The European Central Bank held its main interest rate at 0.75% on Thursday, deferring any cut in borrowing costs while it assesses the extent of the euro zone's economic downturn and waits for a cue to use its new bond-purchase programme. The bank has said it was ready to buy bonds of debt-strained governments such as Spain and Italy once they had signed up to a European bailout programme. So far no request has been made, but the announcement alone has calmed markets. A Reuters poll had given an 80% chance that the ECB would hold its main refinancing rate.
Spain completes its 2012 financing successfully
Spain sold 4.8 billion euros of debt including its first longer-term issue in 18 months on Thursday, enough to complete its 2012 financing programme and begin raising funds for next year as the government weighs seeking international aid. The sale included 20-year bonds for the first time in a year-and-a-half, a sign that there is interest in investment in Spain over a longer horizon, although those bonds, raising 731 million euros, yielded 6.328%, high by historical standards. The successful auction finished the country’s bond issuance programme for the year ahead of schedule.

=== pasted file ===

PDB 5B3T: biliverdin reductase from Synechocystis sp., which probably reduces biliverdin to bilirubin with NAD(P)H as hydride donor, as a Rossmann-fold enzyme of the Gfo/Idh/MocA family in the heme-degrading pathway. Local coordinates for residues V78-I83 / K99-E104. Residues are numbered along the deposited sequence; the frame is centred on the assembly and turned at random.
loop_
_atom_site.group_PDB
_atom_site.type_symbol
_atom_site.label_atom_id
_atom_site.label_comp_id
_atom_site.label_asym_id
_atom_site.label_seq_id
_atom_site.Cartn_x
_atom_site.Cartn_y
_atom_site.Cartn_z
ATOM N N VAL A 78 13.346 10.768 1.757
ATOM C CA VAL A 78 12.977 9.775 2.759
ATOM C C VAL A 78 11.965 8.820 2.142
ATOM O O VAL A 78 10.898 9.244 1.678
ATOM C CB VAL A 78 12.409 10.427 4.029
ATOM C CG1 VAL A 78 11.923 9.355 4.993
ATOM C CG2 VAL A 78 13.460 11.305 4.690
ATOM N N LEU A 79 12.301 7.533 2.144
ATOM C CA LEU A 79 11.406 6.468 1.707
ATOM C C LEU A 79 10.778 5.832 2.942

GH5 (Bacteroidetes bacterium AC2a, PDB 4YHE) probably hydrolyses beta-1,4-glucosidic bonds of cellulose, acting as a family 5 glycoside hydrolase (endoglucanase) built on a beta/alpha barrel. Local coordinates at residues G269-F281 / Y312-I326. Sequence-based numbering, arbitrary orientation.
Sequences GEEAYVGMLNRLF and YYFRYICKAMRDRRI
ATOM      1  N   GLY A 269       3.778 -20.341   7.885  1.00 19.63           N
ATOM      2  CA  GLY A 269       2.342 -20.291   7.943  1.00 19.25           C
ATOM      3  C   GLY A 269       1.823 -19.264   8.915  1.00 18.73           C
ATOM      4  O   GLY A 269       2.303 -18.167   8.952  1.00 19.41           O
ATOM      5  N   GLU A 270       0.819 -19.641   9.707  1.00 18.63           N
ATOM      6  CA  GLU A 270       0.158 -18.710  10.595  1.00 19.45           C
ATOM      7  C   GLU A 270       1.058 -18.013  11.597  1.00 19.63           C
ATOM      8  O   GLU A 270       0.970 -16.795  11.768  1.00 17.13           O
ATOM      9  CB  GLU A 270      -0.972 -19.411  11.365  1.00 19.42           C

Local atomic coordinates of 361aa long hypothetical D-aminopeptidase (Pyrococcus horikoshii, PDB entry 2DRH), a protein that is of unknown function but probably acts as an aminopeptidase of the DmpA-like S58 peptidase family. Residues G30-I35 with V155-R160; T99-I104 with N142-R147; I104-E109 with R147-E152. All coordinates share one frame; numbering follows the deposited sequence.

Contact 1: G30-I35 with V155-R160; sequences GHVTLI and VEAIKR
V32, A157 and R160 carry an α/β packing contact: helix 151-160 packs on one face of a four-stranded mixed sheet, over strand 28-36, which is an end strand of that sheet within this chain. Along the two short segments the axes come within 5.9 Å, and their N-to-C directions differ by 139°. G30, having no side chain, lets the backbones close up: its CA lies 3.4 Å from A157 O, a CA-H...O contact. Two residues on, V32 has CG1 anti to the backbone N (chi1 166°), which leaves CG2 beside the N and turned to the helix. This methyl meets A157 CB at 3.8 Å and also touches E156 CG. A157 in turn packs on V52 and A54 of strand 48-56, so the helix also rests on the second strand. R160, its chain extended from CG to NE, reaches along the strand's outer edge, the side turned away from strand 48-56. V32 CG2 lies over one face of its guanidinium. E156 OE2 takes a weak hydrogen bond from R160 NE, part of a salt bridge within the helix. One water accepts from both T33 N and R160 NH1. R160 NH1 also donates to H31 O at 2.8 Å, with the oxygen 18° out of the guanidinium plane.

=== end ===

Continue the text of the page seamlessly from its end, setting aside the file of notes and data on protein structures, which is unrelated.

German exports fall on euro zone crisis
German exports slid in September at the fastest pace since late last year, hit by declining demand among its crisis-wracked euro zone trading partners. Imports also fell, adding to evidence that the crisis is inflicting a heavy toll on
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